“She Stoops to Conquer” has appeared regularly since its first performance in 1773. The play was initially satirizing the overly moralistic “sentimental comedy” popular at the time, but the play remains accessible today even as the sentimental comedy is something long forgotten. The writer, Oliver Goldsmith, is also known for his modern retelling of the biblical story of Job in his novel “The Vicar of Wakefield,” but “She Stoops to Conquer” remains his supreme achievement and his most popular work.
West End Productions has chosen this difficult play to launch itself as Albuquerque’s newest theater company. Directed by Joe Feldman and featuring a cast of outstanding actors, the production is competently performed and on the whole a success; curiously, though, there are relatively few laughs issuing from the audience, considering this play’s status as one of the masterpieces of English comic drama and the premier example of the genre its author called “laughing comedy” (as opposed to those terribly unfunny sentimental comedies popular in the 18th century). Nonetheless, West End stays true to its pledge to hold itself “to the highest professional standards,” and this show is a promising introduction to yet another outstanding Albuquerque theater company.
The plot is built around a series of mistaken identities. Due to a practical joke, Marlow thinks Mr. Hardcastle is a low-born innkeeper, although he is actually a prosperous gentleman and Marlow’s prospective father-in-law. Marlow is also comically unable to converse with “ladies,” and can open up only with women of the lower classes. Unable to even look at his prospective fiancée, he later mistakes her for an attractive barmaid when, in deference to her father, she changes into more modest attire.
There is a subplot involving Marlow’s friend Hastings and Kate’s cousin Constance. Mrs. Hardcastle insists her son Tony marry Constance, but she is in love with Hastings, and in fact despises Tony, who feels the same about her. If Hastings and Constance are going to elope (and there is nothing Tony desires more) it becomes necessary for Constance and Tony to convince Mrs. Hardcastle that they are in love, all to great comic effect. In the manner of Shakespeare’s Rosalind, Kate manages these complications and deceptions perfectly until all matters are happily resolved.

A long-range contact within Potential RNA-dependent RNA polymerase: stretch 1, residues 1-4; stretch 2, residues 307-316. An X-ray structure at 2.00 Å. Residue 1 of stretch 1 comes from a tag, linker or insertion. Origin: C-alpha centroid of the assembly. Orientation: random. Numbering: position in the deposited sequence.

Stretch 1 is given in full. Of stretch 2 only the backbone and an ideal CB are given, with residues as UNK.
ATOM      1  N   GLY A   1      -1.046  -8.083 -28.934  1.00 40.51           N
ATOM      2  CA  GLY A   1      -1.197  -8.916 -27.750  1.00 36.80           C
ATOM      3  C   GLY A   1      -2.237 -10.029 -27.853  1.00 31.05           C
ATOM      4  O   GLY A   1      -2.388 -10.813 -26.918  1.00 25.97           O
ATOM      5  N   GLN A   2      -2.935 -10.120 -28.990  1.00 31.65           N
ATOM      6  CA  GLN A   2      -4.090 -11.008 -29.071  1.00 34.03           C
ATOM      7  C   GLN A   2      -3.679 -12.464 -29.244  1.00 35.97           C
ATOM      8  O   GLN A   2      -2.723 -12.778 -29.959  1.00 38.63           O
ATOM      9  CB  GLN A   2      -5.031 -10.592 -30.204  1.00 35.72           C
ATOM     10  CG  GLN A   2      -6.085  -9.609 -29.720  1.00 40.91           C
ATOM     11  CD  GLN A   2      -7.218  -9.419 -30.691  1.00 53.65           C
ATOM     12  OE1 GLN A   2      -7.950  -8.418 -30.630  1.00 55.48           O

The opening night performance that I attended was a little lacking in polish, and some of the light and sound cues were off, but the cast is very good, and I expect this to grow into a very solid production. This is no small achievement, as this is extremely challenging classical theater.
Especially good are Neil Faulconbridge and Colleen Neary McClure as Mr. and Mrs. Hardcastle, Jessica Osbourne as Kate, Tim Crofton as Tony, Tim Riley as Marlow, and Bridget Dunne as Constance. Blake Magnusson is excellent with the difficult language, but I felt he overdid the foppishness of his character. Goldsmith believed he was writing naturalistic comedy, in conscious opposition to the artificial nonsense he felt was pervasive on the London stage.
“She Stoops to Conquer” is playing through March 12 at the VSA North Fourth Art Center, 4904 Fourth NW, Albuquerque. Go to westendproductions.org or call 410-8524 for reservations.